REDD: More Than a Developing Country Issue

REDD: More Than a Developing Country Issue

Forestry image -- CC licensed by Flickr user coxy

The most surprising thing I heard yesterday on Day 2 of the COP15 meetings in Copenhagen came at nearly 10 o'clock at night after a long 12-hour day of meetings and negotiations. 

A Kenyan representative speaking on the role of communities in reducing emissions from deforestation and degradation, or REDD, said this: "REDD is purely a developing country issue."

REDD is the term given to the concept of conserving the world's remaining forests and ensuring sustainable livelihoods for forest-dependent peoples, while avoiding the greenhouse gas emissions that would have been generated from deforestation.  Incorporating REDD into a future international climate agreement is a main theme of COP-15. 

A major issue is financing -- some argue that forest conservation should be financed through government-to-government public funds, while others argue that far more capital can be mobilized from "market-linked" REDD, in which conservation activities generate tradable carbon credits.  Under either approach, claims on the finance required to effectively protect the world's forests range from $10 billion a year, most often quoted by the United States and developed nations, to several hundred billion dollars, according to developing nations.

The comment from Kenya worried and amazed me for at least three reasons. 

One: REDD is probably the main reason I am attending COP15 on behalf of my company New Forests, a forestry and ecosystem services investment management firm.  New Forests is based in Australia, and I head an office in the U.S., -- both developed countries.  The company works to develop leading-edge investment theses around ecosystem services, such as carbon, and sees REDD as a potential "win-win" that can generate commercial returns and provide an economic alternative to the activities driving deforestation. 

Two: Market-linked REDD is a centerpiece of the climate bills being debated in the U.S. Congress.  Australia also has a strong market-oriented negotiating view on REDD.  This comes back to the rationale of carbon markets -- efficient distribution of capital for the greatest amount of emission reductions at the least cost.  For businesses that will be regulated under the U.S. and other developed country climate schemes, REDD can be a low-cost offset option that helps contain costs in early years.  The atmosphere does not know the difference: Emissions reduced from avoiding deforestation have the same climatic benefit as emissions reduced from moving to renewable energy, for example, but the latter is a more expensive solution that will take time to implement.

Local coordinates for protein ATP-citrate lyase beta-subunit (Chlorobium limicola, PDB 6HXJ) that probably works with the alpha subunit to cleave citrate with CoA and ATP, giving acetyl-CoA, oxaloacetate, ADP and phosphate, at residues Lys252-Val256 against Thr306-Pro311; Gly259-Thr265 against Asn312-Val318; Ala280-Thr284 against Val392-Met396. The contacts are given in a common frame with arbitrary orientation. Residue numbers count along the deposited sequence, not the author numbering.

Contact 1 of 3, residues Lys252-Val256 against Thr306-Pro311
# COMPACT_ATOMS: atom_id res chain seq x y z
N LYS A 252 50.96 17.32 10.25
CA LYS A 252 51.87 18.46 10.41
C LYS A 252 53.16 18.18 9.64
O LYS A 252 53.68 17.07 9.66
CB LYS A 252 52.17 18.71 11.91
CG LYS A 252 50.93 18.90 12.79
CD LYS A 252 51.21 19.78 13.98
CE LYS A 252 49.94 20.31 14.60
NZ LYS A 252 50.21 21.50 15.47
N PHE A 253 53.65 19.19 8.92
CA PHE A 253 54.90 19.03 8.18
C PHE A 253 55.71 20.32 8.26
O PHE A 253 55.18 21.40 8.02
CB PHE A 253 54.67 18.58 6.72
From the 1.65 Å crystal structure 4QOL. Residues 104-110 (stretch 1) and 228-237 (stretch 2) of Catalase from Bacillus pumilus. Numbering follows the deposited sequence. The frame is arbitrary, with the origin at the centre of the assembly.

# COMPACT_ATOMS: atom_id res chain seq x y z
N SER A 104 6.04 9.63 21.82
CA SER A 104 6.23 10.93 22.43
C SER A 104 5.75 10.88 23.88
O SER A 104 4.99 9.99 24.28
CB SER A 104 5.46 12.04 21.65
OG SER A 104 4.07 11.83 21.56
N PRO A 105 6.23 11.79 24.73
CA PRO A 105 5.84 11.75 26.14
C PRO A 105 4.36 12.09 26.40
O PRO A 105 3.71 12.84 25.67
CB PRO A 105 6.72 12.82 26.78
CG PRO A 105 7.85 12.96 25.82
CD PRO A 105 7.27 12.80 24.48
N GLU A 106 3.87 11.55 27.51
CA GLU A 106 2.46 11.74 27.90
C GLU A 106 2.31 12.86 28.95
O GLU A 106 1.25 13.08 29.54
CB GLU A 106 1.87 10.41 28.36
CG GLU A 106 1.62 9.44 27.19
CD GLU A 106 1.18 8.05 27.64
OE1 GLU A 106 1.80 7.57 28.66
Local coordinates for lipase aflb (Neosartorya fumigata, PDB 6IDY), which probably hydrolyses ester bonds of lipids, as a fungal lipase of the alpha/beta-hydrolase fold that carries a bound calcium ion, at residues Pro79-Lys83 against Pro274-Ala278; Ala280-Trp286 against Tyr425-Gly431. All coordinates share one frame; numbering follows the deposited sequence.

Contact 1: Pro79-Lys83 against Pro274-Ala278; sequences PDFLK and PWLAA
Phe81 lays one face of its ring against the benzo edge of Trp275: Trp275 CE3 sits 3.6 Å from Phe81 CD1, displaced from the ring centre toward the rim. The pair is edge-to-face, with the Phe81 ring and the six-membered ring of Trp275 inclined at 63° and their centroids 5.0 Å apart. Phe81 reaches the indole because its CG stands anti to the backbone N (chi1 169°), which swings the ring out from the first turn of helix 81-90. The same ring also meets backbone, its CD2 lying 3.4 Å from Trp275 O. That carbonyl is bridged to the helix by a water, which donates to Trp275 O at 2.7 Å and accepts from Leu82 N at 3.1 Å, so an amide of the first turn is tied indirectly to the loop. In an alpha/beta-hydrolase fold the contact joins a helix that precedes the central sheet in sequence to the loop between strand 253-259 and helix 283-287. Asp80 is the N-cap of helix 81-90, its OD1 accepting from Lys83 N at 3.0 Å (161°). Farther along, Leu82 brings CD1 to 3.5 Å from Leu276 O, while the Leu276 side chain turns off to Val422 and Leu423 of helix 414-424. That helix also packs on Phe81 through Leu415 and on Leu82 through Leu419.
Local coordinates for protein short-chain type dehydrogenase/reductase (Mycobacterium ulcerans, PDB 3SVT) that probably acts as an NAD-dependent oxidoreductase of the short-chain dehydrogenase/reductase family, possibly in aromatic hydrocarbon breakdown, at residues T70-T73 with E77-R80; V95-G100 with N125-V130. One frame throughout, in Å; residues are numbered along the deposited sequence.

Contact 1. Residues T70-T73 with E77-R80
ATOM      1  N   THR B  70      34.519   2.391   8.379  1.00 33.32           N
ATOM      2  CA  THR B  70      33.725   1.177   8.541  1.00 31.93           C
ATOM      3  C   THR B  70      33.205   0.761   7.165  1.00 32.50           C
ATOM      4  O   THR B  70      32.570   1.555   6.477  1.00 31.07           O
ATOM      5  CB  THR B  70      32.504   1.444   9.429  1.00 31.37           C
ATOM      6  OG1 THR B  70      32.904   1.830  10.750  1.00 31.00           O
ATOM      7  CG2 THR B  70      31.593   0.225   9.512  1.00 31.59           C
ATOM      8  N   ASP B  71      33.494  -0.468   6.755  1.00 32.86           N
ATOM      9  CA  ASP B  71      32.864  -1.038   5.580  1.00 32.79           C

Three: It is hard to see how the developed world will achieve the aggressive emission reductions being discussed only through changes at home.  For example, current versions of the U.S. Senate climate bill allow for 500 million tons of international offsets per annum, rising to 1.25 billion tons if there is insufficient supply from domestic sources.  The entire global project-based offset market traded approximately 500 million tons in 2008, so the participation of the U.S. could double demand practically overnight.

These are all developed world issues, perceiving REDD through the eyes of offsets, carbon markets and mitigation.  But the communities in the developing world where REDD will take place have a vastly different view that focuses on capacity building, technology transfer, benefit sharing and free prior and informed consent. 

These phrases, which could be considered UN-speak buzzwords, are critically important to ensuring environmental and social integrity of REDD.  But they are not typical private sector issues.  This points to a potentially wide gap between the investment and abatement hopes of REDD and the livelihood and poverty alleviation hopes. These views surfaced strongly on Day 2.

There is common ground, however -- REDD was passionately discussed by country delegations in the Subsidiary Body on Scientific and Technological Advice, a technical group that is near agreement on text for technical issues related to REDD accounting and other methodological issues. 

But the politics will have to wait until the Ad Hoc Working Group on Long-Term Cooperative Action begins its debates on REDD.  Expected this week but yet to be scheduled, the Ad Hoc group will have to work through the political compromises around market-linked REDD, incorporating the rights of communities and indigenous groups and a long list of other thorny issues. 

This is where the real business of REDD will be decided, hopefully aligning developed and developing country issues in a way that meets the needs of both.

Marisa Meizlish is the director of New Forests Advisory Inc, the advisory arm of a global forestry and eco product investment management firm. She directs New Forests' San Francisco-based operations, which focus on new business development, advisory, environmental policy analysis and corporate communications.

Click here for full coverage of COP15 from the and teams, including posts from Copenhagen by Executive Editor Joel Makower and Senior Contributor Marc Gunther, and from dozens of guest contributors from the business world.

Image CC licensed by Flickr user coxy.